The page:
This is the street outside my church. This is right in the heart of Buckhead, in a land of trendy shops, swank hotels, and high-rise condos that touch the sky and command an overwhelming view of the city. The landscaping here is beautiful, with colorful flowers, green grass and trees that all add up to a sumptuous feast for the eye.
It’s like the Garden of Eden here, or at least somewhat close to what I would imagine that it must have looked like.
And man did this. Not God.
Man created all this. It was men who designed the buildings, it was men who built them, it was men who built the street and planted the trees, it was men who determined what trees would be planted and how they would be arranged.
If we can create all of this, do we really need God?
Sure, it is God who makes the grass, the trees, and the flowers grow. Sure, it is God who empowers the minds of the architects, engineers, and designers who created all of this. But God’s role in creating this scene is strictly a supporting role.
I walk down this street on my way to church every Sunday, and these are the things that I think about as I look at this scene. And I can’t help seeing the parallel with our nation.
We have created an amazing edifice called America. Anyone from other parts of the world who sees what we have here freaks out over the possibility that such a place exists. We have amazingly beautiful houses, buildings, cities, and neighborhoods. Everything we could possibly need from a material standpoint is all right there for us, and it is there in abundant supply.
Even our churches are amazing. We are capable of gathering vast amounts of people in our churches and turning them into stark-raving fans of our message; thus creating vast amounts of spiritual momentum–or at least the appearance thereof.
And we do it all without God.
I once heard of an international student who came to America and said, in response to all of the splendor of American culture and church life, something to the effect of “It’s amazing what these people can do without God.” I would not be surprised if that were true. If I were seeing America through the eyes of an international student, I would probably say the same thing.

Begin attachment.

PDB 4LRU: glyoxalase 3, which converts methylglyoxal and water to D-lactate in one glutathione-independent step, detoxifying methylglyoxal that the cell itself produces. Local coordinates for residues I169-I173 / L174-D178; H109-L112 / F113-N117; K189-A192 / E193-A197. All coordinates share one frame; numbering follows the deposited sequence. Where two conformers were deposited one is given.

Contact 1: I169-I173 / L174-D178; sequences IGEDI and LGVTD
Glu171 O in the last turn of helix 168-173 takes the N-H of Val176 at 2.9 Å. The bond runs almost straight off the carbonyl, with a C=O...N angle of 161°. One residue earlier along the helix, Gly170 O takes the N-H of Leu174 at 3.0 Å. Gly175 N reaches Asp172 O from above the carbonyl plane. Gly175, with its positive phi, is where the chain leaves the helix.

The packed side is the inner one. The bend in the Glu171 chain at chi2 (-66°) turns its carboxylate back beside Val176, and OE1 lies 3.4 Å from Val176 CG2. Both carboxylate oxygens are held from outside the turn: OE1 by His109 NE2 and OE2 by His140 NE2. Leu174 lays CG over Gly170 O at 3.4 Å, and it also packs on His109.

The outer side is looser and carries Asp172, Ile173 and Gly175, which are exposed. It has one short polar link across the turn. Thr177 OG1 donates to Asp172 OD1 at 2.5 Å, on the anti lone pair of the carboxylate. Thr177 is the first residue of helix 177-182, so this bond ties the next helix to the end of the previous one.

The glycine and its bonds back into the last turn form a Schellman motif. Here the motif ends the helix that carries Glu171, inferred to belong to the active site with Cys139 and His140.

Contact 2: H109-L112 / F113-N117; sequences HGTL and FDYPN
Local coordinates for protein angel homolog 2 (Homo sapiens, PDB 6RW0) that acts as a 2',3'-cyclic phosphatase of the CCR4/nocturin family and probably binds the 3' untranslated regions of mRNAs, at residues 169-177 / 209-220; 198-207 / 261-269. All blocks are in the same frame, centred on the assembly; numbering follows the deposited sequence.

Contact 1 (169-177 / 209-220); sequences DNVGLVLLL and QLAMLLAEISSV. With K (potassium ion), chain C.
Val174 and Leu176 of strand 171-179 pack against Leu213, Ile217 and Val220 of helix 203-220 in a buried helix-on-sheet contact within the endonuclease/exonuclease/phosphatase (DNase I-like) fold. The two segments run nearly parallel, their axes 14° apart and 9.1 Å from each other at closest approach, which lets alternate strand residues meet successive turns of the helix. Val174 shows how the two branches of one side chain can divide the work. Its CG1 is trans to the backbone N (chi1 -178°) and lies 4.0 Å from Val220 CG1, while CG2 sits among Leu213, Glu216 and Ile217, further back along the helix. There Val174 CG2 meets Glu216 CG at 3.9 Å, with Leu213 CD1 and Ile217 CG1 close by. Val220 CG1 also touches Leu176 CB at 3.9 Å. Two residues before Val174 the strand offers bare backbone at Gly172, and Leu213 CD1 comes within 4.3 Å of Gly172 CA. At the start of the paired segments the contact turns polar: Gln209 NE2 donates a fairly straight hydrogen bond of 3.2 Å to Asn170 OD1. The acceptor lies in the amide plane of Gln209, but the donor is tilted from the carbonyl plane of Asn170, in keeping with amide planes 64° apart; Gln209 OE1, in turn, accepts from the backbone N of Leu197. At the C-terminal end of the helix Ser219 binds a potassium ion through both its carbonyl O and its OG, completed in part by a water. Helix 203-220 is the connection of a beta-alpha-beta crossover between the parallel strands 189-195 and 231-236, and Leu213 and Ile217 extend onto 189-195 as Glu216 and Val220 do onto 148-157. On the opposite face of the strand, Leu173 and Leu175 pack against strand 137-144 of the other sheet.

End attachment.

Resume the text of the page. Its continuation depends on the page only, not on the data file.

Does anyone else out there feel the conspicuous absence of God in all of the s–t that we do as part of American evangelical church life? That we are doing all of this stuff for God, that we are creating fabulous experiences for people that provide a huge emotional rush, that we are imparting tons of knowledge to people about the things of God, but underneath it all God is not really present?
And then you hear about things that are happening in other parts of the world, where the kingdom of God is advancing by leaps and bounds. You hear about the growth of the Church in other places and about things that are happening in the lives of people over there that can only happen by the power of God. And perhaps you wonder, why isn’t any of that happening here?
Well, that could be the reason. God goes where He is needed. God does not show up where He is not needed. People in other parts of the world generally do not have it as good as we do; thus they are under no illusion about their ability to live without God. For some people, even getting enough food to live to the next day requires a miracle from God.
But here, we have it good. All our needs are provided for, for the most part. Our grocery stores are stocked full of the best fruits, vegetables, and other foods, for as far as the eye can see. We have clothing stores that cater to every possible taste in fashion–and have the requisite clothes in abundant supply. If we don’t want to cook, we have restaurants covering every possible range of culinary taste that will serve dinner for us. And all of this is easily accessible to us.
Living in such a world, it is so easy for us to think that we don’t need God.
September 11 shattered a lot of our illusions that we can create and sustain a world for ourselves in which God has only a marginal role if any–at least for a season. But now it seems as if we have returned to the belief that we can do it all without God.
This year, on the anniversary of September 11, I wonder: will it take another event of this magnitude to disabuse us once and for all of the notion that we can live without God?